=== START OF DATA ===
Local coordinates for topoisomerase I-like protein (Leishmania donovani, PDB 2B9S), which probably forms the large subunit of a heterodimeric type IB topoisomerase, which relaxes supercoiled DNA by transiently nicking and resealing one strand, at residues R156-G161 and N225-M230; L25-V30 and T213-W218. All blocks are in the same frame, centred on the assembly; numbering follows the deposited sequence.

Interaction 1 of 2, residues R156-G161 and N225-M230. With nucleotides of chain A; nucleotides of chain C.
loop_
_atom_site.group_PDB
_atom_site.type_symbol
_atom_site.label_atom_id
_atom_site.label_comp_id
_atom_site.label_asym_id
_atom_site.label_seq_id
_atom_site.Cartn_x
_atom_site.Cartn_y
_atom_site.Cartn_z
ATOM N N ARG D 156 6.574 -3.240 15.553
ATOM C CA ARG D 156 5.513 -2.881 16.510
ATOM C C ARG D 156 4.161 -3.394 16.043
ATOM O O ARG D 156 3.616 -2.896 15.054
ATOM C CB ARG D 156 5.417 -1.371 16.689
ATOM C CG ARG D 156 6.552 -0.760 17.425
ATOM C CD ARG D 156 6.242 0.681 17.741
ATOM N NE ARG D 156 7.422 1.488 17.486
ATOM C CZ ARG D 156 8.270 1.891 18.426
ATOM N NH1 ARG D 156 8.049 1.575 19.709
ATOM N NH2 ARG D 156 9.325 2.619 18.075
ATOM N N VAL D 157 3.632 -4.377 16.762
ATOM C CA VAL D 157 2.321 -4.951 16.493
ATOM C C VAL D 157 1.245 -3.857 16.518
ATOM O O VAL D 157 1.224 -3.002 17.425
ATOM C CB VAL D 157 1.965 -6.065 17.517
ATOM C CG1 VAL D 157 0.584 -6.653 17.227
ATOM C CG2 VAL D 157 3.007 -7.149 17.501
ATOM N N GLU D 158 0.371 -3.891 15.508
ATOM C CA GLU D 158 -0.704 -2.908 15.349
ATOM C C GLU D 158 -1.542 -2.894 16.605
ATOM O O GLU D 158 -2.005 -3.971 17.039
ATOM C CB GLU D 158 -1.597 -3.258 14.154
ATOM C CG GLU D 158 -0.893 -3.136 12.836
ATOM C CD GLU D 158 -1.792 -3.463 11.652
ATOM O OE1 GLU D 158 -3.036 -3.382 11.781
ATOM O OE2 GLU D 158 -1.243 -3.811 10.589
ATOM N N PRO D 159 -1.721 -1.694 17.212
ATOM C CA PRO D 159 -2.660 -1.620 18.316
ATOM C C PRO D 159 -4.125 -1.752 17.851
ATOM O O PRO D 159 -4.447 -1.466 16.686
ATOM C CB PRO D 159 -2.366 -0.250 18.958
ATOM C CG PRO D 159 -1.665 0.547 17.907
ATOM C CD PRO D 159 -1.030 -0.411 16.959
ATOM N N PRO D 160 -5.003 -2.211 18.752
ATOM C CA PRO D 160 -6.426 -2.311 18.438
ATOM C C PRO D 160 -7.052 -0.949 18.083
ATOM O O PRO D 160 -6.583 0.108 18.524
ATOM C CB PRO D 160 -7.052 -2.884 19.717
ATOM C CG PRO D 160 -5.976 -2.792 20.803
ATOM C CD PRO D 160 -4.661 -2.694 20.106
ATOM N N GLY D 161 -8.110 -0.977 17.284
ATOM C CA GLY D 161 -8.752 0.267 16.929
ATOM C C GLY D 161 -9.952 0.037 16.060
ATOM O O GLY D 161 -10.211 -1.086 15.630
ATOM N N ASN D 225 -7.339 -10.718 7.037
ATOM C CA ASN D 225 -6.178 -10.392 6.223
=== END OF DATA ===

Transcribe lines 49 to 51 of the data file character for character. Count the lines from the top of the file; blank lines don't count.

ATOM C C PRO D 160 -7.052 -0.949 18.083
ATOM O O PRO D 160 -6.583 0.108 18.524
ATOM C CB PRO D 160 -7.052 -2.884 19.717